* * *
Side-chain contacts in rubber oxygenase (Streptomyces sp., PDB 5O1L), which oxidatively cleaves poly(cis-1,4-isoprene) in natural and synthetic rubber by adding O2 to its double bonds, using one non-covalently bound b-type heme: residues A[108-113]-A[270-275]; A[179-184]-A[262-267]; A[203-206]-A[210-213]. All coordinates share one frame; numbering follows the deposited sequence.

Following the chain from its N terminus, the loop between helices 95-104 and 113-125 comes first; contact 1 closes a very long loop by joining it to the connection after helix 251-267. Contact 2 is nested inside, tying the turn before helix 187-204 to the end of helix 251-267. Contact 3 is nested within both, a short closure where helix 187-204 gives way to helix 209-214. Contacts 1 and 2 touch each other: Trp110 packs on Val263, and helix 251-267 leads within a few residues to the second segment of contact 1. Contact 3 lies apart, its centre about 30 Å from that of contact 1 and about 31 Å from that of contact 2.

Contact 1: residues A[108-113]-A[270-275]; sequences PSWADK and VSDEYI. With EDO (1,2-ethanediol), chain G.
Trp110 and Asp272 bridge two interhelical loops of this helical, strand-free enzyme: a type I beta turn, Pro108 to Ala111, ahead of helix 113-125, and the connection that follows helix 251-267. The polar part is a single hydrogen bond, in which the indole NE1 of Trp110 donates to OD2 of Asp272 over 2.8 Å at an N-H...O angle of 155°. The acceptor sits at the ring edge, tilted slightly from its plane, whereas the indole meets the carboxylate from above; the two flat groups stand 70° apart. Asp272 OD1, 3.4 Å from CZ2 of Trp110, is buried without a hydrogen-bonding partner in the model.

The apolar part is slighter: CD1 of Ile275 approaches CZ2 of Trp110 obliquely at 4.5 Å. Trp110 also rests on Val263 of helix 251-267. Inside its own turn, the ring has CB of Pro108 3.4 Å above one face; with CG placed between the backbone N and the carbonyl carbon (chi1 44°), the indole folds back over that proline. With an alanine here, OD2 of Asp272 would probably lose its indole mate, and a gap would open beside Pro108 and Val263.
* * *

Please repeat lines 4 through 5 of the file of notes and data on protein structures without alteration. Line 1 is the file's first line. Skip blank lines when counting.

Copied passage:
Trp110 and Asp272 bridge two interhelical loops of this helical, strand-free enzyme: a type I beta turn, Pro108 to Ala111, ahead of helix 113-125, and the connection that follows helix 251-267. The polar part is a single hydrogen bond, in which the indole NE1 of Trp110 donates to OD2 of Asp272 over 2.8 Å at an N-H...O angle of 155°. The acceptor sits at the ring edge, tilted slightly from its plane, whereas the indole meets the carboxylate from above; the two flat groups stand 70° apart. Asp272 OD1, 3.4 Å from CZ2 of Trp110, is buried without a hydrogen-bonding partner in the model.

The apolar part is slighter: CD1 of Ile275 approaches CZ2 of Trp110 obliquely at 4.5 Å. Trp110 also rests on Val263 of helix 251-267. Inside its own turn, the ring has CB of Pro108 3.4 Å above one face; with CG placed between the backbone N and the carbonyl carbon (chi1 44°), the indole folds back over that proline. With an alanine here, OD2 of Asp272 would probably lose its indole mate, and a gap would open beside Pro108 and Val263.